Transit goes fully electric

Tom Barnard

12.11.2020

The Transit is going electric! Ford has revealed the first details of the E-Transit, the all-electric version of the world’s best-selling van. The good news is that it will offer a real alternative to diesel, with a 217 mile range, fast recharging and a choice of body styles. The bad news is that it’s not due here until early 2022. 

Unlike other electric vans (and Ford’s own Transit Custom PHEV) there will be a wide choice of 25 possible variants, ranging from chassis cabs to minibuses. The payload will be up to 1,616kg for the van and up to 1,967kg for the chassis cab models. The loadspace is identical to the diesel vans too, allowing all the interior racking systems and other conversions designed for the current models to be switched over. 

Built-in sockets allow you to plug in tools and chargers

Ford also claim the electric will bring a 40% saving in service costs versus diesel models and will have one-year, unlimited mileage service intervals. 

Another handy gadget is the Pro Power Onboard, which will turn E-Transit into a mobile power source and mean owners can get rid of separate generators. Plug sockets built into the back of the van will allow drivers to use tools and at remote locations without connecting to the mains.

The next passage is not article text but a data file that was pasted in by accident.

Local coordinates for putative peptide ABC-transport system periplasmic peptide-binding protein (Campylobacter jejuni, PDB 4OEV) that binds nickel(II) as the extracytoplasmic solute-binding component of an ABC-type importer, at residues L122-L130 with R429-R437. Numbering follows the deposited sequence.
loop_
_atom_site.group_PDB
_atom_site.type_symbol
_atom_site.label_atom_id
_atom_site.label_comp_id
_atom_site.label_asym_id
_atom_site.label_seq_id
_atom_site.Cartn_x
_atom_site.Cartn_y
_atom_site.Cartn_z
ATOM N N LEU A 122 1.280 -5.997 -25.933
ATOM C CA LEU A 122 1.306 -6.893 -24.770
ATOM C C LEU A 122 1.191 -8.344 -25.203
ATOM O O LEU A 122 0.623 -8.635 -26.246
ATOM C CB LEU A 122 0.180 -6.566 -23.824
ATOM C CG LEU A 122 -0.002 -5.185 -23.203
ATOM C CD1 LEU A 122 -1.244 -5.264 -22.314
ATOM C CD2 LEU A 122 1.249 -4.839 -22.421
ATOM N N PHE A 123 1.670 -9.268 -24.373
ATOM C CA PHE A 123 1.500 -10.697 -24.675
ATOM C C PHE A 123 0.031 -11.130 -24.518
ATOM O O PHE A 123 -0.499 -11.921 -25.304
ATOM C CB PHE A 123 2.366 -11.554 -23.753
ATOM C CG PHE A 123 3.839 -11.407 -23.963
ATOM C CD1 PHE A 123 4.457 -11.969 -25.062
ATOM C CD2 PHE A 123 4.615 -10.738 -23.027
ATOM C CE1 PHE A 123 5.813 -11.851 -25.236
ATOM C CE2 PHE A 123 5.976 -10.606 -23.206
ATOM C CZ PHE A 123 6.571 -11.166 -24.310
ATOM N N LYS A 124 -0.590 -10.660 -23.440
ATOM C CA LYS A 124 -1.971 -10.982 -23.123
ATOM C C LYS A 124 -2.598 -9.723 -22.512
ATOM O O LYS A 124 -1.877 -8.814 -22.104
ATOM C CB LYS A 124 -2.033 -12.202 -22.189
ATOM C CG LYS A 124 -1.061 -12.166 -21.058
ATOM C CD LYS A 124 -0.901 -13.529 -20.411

Ford will also have a system which allows convertors to tap into the power source to run auxiliary equipment such as refrigeration units, meaning caterers and even ice cream vans will be able to go fully electric. 

The E-Transit has a 67kWh battery, which is smaller than the vehicle’s main rival, the Vauxhall Vivaro. However the Ford seems to make better use of the power, which a range of 217 miles versus the Vauxhall’s 205.

Ford says it's not planning to offer any smaller battery options as 67kW unit is the right size for the customers it's identified.

Auto gearbox will be a boon for town driving

As you’d expect, the E-Transit features both AC and DC rapid charging. Driver who can tap into a three-phase supply (such as at a commercial property) will be able to charge at up to 11.3kW and get to 100 per cent in eight hours.  A DC rapid charge can be taken at up to 115kW – faster than the Vauxhall’s 100kW. 

The E-Transit’s performance should give delivery drivers in a hurry something to smile about too. The vehicle’s electric motor has a peak output of 267bhp and 430Nm of torque, making it the most powerful fully electric van sold in Europe and actually giving it a higher output than a 1990s Porsche 911. It’s also rear-wheel drive, which is generally good for carrying heavy loads but not so much fun in the snow. 

The time between now and the launch in 2022 will be spent doing extensive customer fleet trials, says Ford. Will it give rivals time to catch up?

A DC rapid charge can be taken at up to 115kW

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